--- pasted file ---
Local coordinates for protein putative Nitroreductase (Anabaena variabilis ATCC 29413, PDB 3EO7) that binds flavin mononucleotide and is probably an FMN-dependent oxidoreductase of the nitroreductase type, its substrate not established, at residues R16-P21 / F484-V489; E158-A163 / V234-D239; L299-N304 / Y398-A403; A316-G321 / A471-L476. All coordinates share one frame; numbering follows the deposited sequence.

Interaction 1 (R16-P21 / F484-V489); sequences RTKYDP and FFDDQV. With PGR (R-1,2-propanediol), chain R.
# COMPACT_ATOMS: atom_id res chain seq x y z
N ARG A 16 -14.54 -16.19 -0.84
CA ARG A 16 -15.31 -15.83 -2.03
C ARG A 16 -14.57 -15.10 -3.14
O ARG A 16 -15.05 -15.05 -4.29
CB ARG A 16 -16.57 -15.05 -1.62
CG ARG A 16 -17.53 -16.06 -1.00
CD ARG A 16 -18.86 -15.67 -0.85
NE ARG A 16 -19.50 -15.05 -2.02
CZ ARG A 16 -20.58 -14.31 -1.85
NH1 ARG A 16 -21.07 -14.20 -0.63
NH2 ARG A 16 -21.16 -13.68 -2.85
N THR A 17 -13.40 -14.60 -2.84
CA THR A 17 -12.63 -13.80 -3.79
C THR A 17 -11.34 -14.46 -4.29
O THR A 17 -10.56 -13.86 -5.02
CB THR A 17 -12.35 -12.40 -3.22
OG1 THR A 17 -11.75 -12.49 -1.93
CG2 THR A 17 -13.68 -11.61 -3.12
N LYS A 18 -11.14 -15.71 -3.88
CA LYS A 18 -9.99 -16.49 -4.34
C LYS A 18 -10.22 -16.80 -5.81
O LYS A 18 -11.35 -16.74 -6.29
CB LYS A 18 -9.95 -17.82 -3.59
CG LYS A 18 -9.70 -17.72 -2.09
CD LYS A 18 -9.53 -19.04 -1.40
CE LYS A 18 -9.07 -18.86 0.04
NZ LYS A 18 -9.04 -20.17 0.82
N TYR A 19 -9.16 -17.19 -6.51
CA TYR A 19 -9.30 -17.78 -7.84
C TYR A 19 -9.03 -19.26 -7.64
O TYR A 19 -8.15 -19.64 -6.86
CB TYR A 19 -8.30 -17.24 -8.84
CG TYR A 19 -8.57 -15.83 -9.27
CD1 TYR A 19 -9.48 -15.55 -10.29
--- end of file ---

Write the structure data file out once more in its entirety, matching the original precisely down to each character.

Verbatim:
Local coordinates for protein putative Nitroreductase (Anabaena variabilis ATCC 29413, PDB 3EO7) that binds flavin mononucleotide and is probably an FMN-dependent oxidoreductase of the nitroreductase type, its substrate not established, at residues R16-P21 / F484-V489; E158-A163 / V234-D239; L299-N304 / Y398-A403; A316-G321 / A471-L476. All coordinates share one frame; numbering follows the deposited sequence.

Interaction 1 (R16-P21 / F484-V489); sequences RTKYDP and FFDDQV. With PGR (R-1,2-propanediol), chain R.
# COMPACT_ATOMS: atom_id res chain seq x y z
N ARG A 16 -14.54 -16.19 -0.84
CA ARG A 16 -15.31 -15.83 -2.03
C ARG A 16 -14.57 -15.10 -3.14
O ARG A 16 -15.05 -15.05 -4.29
CB ARG A 16 -16.57 -15.05 -1.62
CG ARG A 16 -17.53 -16.06 -1.00
CD ARG A 16 -18.86 -15.67 -0.85
NE ARG A 16 -19.50 -15.05 -2.02
CZ ARG A 16 -20.58 -14.31 -1.85
NH1 ARG A 16 -21.07 -14.20 -0.63
NH2 ARG A 16 -21.16 -13.68 -2.85
N THR A 17 -13.40 -14.60 -2.84
CA THR A 17 -12.63 -13.80 -3.79
C THR A 17 -11.34 -14.46 -4.29
O THR A 17 -10.56 -13.86 -5.02
CB THR A 17 -12.35 -12.40 -3.22
OG1 THR A 17 -11.75 -12.49 -1.93
CG2 THR A 17 -13.68 -11.61 -3.12
N LYS A 18 -11.14 -15.71 -3.88
CA LYS A 18 -9.99 -16.49 -4.34
C LYS A 18 -10.22 -16.80 -5.81
O LYS A 18 -11.35 -16.74 -6.29
CB LYS A 18 -9.95 -17.82 -3.59
CG LYS A 18 -9.70 -17.72 -2.09
CD LYS A 18 -9.53 -19.04 -1.40
CE LYS A 18 -9.07 -18.86 0.04
NZ LYS A 18 -9.04 -20.17 0.82
N TYR A 19 -9.16 -17.19 -6.51
CA TYR A 19 -9.30 -17.78 -7.84
C TYR A 19 -9.03 -19.26 -7.64
O TYR A 19 -8.15 -19.64 -6.86
CB TYR A 19 -8.30 -17.24 -8.84
CG TYR A 19 -8.57 -15.83 -9.27
CD1 TYR A 19 -9.48 -15.55 -10.29